Effect of Planting Period and Site on the Chemical Composition and Milk Acceptability of Tigernut (<...

F.A. Asante, I. Oduro, W. O. Ellis, F. K Saalia

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Effect of Planting Period and Site on the Chemical Composition and Milk Acceptability of Tigernut (Cyperus Esculentus L) Tubers in Ghana

F.A. Asante1,, I. Oduro2, W. O. Ellis2, F. K Saalia3

1Cocoa Processing Company Limited, PMB, Tema Ghana

2Department of Food Science and Technology, College of Sciences, Kwame Nkrumah University of Science and Technology, kumasi-Ghana

3Department of Nutrition and Food Science, University of Ghana, Legon, Ghana

Abstract

Two varieties of tiger nuts obtained from eight different sites and two harvesting periods in Ghana were evaluated for their chemical composition. The effect of site on sensory quality of milk extracted was also evaluated. The ranges (g kg-1) for fat, ash, carbohydrate and fiber of the black and brown varieties were 155.4-295.4, 128.7 - 275.3; 22.7 - 73.4, 29.8 -75.1; 12.3 - 19.4, 10.0 -16.4 ; 497.4 709.2, 506.9-717.2 and 74.2-118.4, 75.3-135.4 respectively. The mean energy and free fatty acid values for black and brown tubers for all sites and both planting periods were 4707.7 kcal kg-1, 4585.4 kcal kg-1 and 0.59% and 0.75% respectively. The ranges for mineral compositions (mg kg-1 ) for the black and brown varieties included sodium 521.19 -924.07, 484.51-1075.80; potassium 6750.0 - 12780, 8052.0 - 14241; magnesium 535.0 - 747.0, 551.0 - 740.0; phosphorus 279.33 - 477.41, 258.65 - 478.37 and zinc 23.08 -60.58, 33.57 -55.84. With the exception of milk from Tanoso tubers, milk from all other sites was acceptable to the sensory panel. The fat and milk obtained from tiger nuts tubers could be exploited for industrial and commercial applications.

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Cite this article:

  • Asante, F.A., et al. "Effect of Planting Period and Site on the Chemical Composition and Milk Acceptability of Tigernut (Cyperus Esculentus L) Tubers in Ghana." American Journal of Food and Nutrition 2.3 (2014): 49-54.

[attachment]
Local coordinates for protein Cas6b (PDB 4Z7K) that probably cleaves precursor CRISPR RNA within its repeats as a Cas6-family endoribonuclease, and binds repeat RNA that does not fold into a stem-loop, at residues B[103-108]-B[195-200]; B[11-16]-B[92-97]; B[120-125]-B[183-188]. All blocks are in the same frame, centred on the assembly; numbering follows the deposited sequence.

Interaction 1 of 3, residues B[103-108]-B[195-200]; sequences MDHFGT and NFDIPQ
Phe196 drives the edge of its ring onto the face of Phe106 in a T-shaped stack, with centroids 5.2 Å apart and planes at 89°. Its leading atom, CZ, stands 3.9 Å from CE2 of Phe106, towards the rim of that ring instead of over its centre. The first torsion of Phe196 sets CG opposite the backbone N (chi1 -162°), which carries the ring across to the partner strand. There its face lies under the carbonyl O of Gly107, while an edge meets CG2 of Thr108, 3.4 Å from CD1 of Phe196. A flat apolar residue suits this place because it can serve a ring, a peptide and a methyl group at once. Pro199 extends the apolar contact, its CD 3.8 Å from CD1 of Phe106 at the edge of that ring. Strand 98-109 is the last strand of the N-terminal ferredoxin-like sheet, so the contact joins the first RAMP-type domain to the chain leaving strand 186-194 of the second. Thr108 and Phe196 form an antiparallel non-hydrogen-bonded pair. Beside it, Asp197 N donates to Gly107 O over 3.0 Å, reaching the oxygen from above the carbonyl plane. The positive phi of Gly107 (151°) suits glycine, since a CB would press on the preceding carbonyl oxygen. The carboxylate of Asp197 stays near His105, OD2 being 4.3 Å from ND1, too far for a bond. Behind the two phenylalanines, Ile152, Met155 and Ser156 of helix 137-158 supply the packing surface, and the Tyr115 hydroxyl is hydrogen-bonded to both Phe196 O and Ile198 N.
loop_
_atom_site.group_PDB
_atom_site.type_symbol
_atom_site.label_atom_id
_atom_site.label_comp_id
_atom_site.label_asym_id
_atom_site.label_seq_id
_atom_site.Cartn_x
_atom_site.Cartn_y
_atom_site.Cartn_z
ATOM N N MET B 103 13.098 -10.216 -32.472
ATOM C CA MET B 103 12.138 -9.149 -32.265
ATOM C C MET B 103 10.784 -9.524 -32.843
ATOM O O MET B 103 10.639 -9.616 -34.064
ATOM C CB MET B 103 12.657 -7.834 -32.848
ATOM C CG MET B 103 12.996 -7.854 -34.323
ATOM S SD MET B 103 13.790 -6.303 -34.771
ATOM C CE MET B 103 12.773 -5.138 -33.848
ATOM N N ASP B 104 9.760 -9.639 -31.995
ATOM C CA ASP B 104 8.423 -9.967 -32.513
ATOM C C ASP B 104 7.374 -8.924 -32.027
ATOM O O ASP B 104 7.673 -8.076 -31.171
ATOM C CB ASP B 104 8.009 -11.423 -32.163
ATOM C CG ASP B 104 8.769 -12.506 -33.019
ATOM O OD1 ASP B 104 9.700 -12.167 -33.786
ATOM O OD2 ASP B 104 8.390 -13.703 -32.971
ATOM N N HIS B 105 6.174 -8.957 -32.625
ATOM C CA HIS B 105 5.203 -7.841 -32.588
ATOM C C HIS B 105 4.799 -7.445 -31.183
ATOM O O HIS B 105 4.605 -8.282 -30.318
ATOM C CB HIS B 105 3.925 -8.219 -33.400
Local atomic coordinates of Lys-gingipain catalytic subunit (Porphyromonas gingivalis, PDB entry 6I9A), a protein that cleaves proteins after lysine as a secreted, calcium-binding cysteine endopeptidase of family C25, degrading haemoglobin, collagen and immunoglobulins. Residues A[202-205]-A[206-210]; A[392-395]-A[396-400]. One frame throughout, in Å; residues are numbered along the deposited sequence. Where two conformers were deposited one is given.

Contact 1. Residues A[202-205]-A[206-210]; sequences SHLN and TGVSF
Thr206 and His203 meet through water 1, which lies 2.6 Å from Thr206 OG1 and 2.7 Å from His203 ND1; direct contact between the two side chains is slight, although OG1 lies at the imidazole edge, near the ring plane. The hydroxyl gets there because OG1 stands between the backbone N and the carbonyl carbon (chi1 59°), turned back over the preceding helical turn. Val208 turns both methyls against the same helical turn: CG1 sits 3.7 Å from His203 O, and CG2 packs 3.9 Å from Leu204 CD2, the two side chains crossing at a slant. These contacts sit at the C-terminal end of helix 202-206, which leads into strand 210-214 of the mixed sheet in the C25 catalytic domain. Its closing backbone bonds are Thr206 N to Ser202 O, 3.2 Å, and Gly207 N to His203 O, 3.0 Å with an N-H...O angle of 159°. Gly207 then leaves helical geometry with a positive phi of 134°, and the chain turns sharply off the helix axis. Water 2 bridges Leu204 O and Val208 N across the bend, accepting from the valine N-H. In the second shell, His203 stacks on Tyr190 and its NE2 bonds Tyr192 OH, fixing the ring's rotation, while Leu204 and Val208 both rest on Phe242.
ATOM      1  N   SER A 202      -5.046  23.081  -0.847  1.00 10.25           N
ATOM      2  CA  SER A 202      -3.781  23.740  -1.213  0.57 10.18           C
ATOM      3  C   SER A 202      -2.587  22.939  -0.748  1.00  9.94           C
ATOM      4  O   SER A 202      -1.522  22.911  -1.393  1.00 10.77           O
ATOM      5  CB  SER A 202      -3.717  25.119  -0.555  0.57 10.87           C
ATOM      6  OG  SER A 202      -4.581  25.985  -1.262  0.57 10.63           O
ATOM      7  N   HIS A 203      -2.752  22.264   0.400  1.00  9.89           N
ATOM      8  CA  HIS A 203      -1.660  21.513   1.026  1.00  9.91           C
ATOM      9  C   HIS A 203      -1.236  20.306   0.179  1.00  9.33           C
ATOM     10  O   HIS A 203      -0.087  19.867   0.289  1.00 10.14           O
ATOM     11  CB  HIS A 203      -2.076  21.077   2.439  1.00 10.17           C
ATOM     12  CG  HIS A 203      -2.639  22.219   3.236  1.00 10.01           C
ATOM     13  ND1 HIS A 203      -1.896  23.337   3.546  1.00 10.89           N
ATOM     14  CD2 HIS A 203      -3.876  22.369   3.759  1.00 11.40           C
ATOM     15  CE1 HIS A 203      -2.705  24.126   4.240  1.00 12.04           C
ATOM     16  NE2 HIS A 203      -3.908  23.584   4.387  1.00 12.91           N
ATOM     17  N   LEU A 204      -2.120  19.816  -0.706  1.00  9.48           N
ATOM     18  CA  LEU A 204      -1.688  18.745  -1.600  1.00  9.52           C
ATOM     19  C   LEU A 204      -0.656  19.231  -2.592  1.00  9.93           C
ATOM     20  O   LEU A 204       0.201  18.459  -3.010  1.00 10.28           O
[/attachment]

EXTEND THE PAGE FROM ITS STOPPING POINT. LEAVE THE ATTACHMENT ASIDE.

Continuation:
• Asante, F. , Oduro, I. , Ellis, W. O. , & Saalia, F. K. (2014). Effect of Planting Period and Site on the Chemical Composition and Milk Acceptability of Tigernut (Cyperus Esculentus L) Tubers in Ghana. American Journal of Food and Nutrition, 2(3), 49-54.
  • Asante, F.A., I. Oduro, W. O. Ellis, and F. K Saalia. "Effect of Planting Period and Site on the Chemical Composition and Milk Acceptability of Tigernut (Cyperus Esculentus L) Tubers in Ghana." American Journal of Food and Nutrition 2, no. 3 (2014): 49-54.

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1. Introduction

Tiger nut (Cyperus esculentus L.) is a perennial crop that is cultivated extensively in Spain, almost exclusively in the Valencia region, Turkey, Southern India, Thailand, Ghana, Nigeria, Sierra Leone and Cameroon [1, 2, 3, 4]. Nutritionally, the tubers contain between 200-280 g kg-1 of yellow non-drying pleasantly flavored oil, similar to olive or sweet almond oil [4, 5][4, 5]. The oil consists of 170-180 g kg-1 saturated fatty acids, much of which (120-140 g kg-1) is palmitic acid and the rest mainly stearic acid. Of the unsaturated fatty acids present, about 75 g kg-1 is oleic acid and between 90-155 g kg-1 linoleic [4]. The oil extract has been used in cooking and for the manufacture of body and hair creams [6]. Of the tuber weight, about 500.0 g kg-1 is digestible carbohydrates, 40.0 g kg-1 protein and 90.0 g kg-1 crude fiber with a high fraction of it being indigestible carbohydrates mainly cellulose and lignin [7]. Tiger nuts also have a good profile of some essential minerals like zinc, 158 mg kg-1; magnesium 430 mg kg-1 and potassium, 265 mg kg-1[4].

The tubers are used as food around the Mediterranean, especially in Egypt and Spain as well as countries in West Africa, particularly in Cameroon, Nigeria and Ghana. Dried nuts are ground into flour and incorporated into various foods. It is also baked and milled into powder for use as food additives, spices or made into a refreshing beverage called “Hochata De Chufas” or tiger nut milk [8, 9, 10].

In Ghana two varieties, black and brown are mainly cultivated. Though it can be cropped through out the country, it has traditionally been cultivated at only a few places in the Eastern, Central and the Brong-Ahafo Regions [11]. Harvested tubers are first sorted, rubbed in baskets or washed in water and dried before distribution through intermediaries. The nuts are chewed raw, dried or roasted like sweets, or made into a highly cherished milk-like beverage referred to as “Atadwe” milk. Currently, nearly all nuts grown in Ghana are consumed locally. Due to increasing awareness of the nutritional potential, nutraceutical benefits of the tubers and the perception that it has aphrodisiac properties there is increased cultivation of tiger nuts and explorations of novel uses for its milk [12, 13].

The plant variety, location and period of planting have been shown to have significant effects on physico-chemical properties of plant materials [14, 15]. However though considerable studies have been done on the proximate composition and mineral content of tiger nuts tubers [4, 16, 17, 18, 19] there is very little information on the effect of site and planting period on chemical composition of tubers and acceptability of milk. The objectives of this study therefore were to determine the chemical composition and acceptability of milk of two varieties of tubers from different sites and planting periods in Ghana.